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Clin Cancer Res. 2018 Nov 2. pii: clincanres.1889.2018. doi: 10.1158/1078-0432.CCR-18-1889. [Epub ahead of print]

VCAM-1 targeted magnetic resonance imaging enables detection of brain micrometastases from different primary tumours.

Author information

1
Oncology, CRUK/MRC Oxford Institute for Radiation Oncology.
2
Oncology, University of Oxford.
3
Institute of Integrative Biology, University of Liverpool.
4
Institute of Translational Medicine, University of Liverpool.
5
ONCOLOGY, University of Oxford nicola.sibson@oncology.ox.ac.uk.

Abstract

PURPOSE:

A major issue for the effective treatment of brain metastasis is the late stage of diagnosis with existing clinical tools. The aim of this study was to evaluate the potential of vascular cell adhesion molecule-1 (VCAM-1) targeted magnetic resonance imaging (MRI) for early detection of brain micrometastases in mouse models across multiple primary tumour types.

EXPERIMENTAL DESIGN:

Xenograft models of brain micrometastasis for human breast carcinoma (MDA231Br-GFP), lung adenocarcinoma (SEBTA-001) and melanoma (H1_DL2) were established via intracardiac injection in mice. Animals (n=5-6/group) were injected intravenously with VCAM-1 targeted microparticles of iron oxide (VCAM-MPIO) and, subsequently, underwent T 2*-weighted MRI. Control groups of naïve mice injected with VCAM-MPIO and tumour-bearing mice injected with non-targeting IgG-MPIO were included.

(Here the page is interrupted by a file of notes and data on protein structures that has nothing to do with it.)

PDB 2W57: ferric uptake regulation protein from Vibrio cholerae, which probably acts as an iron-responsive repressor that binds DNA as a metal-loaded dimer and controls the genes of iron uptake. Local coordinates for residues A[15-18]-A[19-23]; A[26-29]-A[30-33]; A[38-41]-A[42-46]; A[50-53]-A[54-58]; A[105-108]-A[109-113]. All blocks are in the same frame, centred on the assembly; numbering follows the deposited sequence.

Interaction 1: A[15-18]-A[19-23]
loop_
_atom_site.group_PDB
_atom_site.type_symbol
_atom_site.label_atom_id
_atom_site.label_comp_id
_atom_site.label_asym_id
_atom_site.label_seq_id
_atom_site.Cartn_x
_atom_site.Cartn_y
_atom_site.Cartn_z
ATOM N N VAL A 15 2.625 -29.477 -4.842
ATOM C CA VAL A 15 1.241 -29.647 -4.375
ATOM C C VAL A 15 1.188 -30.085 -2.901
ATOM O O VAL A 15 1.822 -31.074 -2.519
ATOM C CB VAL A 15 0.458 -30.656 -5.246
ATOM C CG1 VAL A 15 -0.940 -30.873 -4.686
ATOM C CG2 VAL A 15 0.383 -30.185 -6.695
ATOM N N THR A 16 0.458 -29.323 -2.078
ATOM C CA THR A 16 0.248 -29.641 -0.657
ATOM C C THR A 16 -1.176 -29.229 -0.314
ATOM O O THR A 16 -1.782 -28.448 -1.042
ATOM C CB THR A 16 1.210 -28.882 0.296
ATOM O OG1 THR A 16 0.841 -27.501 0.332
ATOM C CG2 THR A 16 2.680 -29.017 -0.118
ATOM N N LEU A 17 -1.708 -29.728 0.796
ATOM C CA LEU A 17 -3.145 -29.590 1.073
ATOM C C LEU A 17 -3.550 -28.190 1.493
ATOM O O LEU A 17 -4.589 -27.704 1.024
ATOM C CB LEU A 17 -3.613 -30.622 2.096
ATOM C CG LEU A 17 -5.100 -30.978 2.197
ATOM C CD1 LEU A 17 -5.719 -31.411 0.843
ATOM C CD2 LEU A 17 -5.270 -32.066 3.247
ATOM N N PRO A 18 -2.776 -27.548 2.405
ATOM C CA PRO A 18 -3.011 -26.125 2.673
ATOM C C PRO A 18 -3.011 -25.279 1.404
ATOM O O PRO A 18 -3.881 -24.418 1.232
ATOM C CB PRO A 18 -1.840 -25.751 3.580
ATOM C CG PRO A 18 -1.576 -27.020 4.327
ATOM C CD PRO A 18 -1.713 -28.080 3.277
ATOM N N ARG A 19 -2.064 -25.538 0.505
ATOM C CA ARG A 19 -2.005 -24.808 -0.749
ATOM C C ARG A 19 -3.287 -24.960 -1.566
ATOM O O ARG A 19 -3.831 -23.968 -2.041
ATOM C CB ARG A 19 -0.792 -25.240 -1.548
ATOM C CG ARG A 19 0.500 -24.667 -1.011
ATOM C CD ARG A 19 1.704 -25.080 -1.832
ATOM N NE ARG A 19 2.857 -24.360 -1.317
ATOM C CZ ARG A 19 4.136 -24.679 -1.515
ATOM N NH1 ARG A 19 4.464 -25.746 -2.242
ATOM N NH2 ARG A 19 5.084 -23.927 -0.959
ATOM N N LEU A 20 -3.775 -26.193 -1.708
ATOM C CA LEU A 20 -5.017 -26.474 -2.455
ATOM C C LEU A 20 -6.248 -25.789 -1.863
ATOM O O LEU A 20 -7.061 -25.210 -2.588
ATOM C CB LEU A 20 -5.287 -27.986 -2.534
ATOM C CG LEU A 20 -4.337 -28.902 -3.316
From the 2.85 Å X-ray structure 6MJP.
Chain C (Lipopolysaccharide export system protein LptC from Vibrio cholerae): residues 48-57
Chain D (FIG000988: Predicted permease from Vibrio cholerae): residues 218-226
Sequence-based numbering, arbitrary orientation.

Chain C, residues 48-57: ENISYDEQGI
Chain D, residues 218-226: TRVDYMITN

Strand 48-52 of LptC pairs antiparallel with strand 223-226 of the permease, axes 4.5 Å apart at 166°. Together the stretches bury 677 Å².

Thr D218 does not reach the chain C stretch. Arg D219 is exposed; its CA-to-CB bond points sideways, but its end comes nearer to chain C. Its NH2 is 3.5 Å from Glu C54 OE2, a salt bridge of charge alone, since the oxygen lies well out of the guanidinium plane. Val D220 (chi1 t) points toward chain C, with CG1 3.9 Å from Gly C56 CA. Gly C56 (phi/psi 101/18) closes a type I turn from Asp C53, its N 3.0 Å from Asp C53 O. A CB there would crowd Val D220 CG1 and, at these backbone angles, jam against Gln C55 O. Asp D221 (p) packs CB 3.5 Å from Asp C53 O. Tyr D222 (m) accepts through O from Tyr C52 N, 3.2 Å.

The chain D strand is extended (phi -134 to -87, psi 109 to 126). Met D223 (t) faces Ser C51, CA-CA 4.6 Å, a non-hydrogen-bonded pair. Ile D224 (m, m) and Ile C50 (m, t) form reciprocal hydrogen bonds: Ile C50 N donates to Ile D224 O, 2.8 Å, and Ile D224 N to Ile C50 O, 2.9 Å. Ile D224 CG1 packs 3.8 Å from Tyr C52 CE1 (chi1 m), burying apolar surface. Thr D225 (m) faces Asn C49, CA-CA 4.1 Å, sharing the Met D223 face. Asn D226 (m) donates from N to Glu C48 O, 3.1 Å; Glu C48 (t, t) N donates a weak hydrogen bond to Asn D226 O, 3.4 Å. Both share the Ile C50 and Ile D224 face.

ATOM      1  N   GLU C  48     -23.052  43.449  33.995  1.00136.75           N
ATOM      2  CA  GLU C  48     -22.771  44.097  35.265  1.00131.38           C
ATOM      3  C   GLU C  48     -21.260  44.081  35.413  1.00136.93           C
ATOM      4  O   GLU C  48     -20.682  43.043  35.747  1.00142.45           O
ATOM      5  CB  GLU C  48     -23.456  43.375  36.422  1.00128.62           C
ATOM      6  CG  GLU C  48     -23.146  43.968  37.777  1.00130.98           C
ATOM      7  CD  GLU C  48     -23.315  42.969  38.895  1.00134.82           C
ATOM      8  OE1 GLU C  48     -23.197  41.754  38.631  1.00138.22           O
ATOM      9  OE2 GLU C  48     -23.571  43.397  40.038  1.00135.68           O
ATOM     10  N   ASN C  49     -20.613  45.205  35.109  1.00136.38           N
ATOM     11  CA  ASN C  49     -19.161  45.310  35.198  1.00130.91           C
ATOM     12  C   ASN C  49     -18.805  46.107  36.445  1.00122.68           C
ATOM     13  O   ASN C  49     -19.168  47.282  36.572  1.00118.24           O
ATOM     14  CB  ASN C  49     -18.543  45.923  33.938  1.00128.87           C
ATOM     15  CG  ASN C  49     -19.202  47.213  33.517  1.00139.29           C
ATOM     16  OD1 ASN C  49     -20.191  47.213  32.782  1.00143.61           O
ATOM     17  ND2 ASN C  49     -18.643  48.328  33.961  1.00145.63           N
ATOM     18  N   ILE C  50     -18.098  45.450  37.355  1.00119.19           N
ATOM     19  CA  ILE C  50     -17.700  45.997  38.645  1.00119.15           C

RESULTS:

All models showed disseminated micrometastases in the brain, together with endothelial VCAM-1 upregulation across the time-course. T 2*-weighted MRI of all tumour-bearing mice injected with VCAM-MPIO showed significantly more signal hypointensities (p<0.001; two-sided) than control cohorts, despite a lack of blood-brain barrier impairment. Specific MPIO binding to VCAM-1 positive tumour-associated vessels was confirmed histologically. VCAM-1 expression was demonstrated in human brain metastasis samples, across all three primary tumour types.

CONCLUSIONS:

VCAM-1-targeted MRI enables detection of brain micrometastases from the three primary tumour types known to cause the majority of clinical cases. These findings represent an important step forward in the development of a broadly applicable and clinically relevant imaging technique for early diagnosis of brain metastasis, with significant implications for improved patient survival.

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